Tropical Depression Two was a tropical depression that did not reach tropical storm status during the 1994 Atlantic hurricane season. The depression formed on July 20 off the coast of South Carolina. The depression quickly made landfall, producing heavy rainfall but little else. The depression quickly dissipated overland on July 21, just one day after forming.
Tropical Depression Two caused no known damage and no fatalities.
|Formation||July 20, 1994|
|Dissipation||July 21, 1994|
|Highest winds||35 mph|
|Lowest pressure||1015 mbar|
|Areas affected||South Carolina, North Carolina, East Coast of the United States|
|Part of the||1994 Atlantic hurricane season|
Tropical Depression Two's origins were non-tropical. A broad upper-tropospheric trough, related to the summertime mid-Atlantic trough, had an axis extending several hundred miles east-northeast of the Bahamas in the middle of July. Cloudiness and showers increased within this trough, over an area just to the north of the Bahamas on July 18. In spite of relatively high surface pressures in the area, a weak surface low gradually developed a couple hundred miles southeast of the coast of the Carolinas on July 19. The low was poorly organized, with most of the associated convection displaced south of the circulation center. At around 0600 UTC July 20, surface observations indicate that the system developed into Tropical Depression Two while located off the coast of South Carolina. Six hours after forming, as the depression neared the coast of South Carolina, reconnaissance aircraft data indicated that the low-level circulation center had become much better defined with the depression. In addition, convection associated with the depression increased significantly at that time. At 1400 UTC July 20, the depression made landfall near Georgetown, South Carolina. A few hours after the depression made landfall, Myrtle Beach experienced a wind gust of 36 kt.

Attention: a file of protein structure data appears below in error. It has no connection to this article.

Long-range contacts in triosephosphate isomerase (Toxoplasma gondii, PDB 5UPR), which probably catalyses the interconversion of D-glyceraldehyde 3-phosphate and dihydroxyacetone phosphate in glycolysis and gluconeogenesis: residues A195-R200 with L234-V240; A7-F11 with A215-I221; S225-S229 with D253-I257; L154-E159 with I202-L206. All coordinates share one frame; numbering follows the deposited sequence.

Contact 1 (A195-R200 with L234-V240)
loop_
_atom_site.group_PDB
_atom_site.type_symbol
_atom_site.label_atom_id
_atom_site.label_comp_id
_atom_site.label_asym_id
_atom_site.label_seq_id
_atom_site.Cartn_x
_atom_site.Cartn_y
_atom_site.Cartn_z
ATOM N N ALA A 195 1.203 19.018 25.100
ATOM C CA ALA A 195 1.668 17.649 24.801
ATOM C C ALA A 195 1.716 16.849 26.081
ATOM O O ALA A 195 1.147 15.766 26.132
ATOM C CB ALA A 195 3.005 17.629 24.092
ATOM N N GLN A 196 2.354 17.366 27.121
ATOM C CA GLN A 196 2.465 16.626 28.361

After landfall, the depression moved northwest to north, weakening overland. By 0600 UTC July 21, the depression dissipated in the vicinity of Charlotte, North Carolina. Despite this, locally heavy rain, sometimes on the order of 2 to 3 inches, accompanied the depression's remnants as they moved northward over North Carolina and Virginia. The depression's remnants accelerated to the north and northeast, and became unidentifiable late on July 21.
Due to the threat of heavy rainfall that the depression posed, Flash Flood Watches were issued for portions of the East Coast of the United States. Despite this, the depression caused no fatalities, and no significant damage was reported in association with the depression.
Rainfall totals from Tropical Depression Two.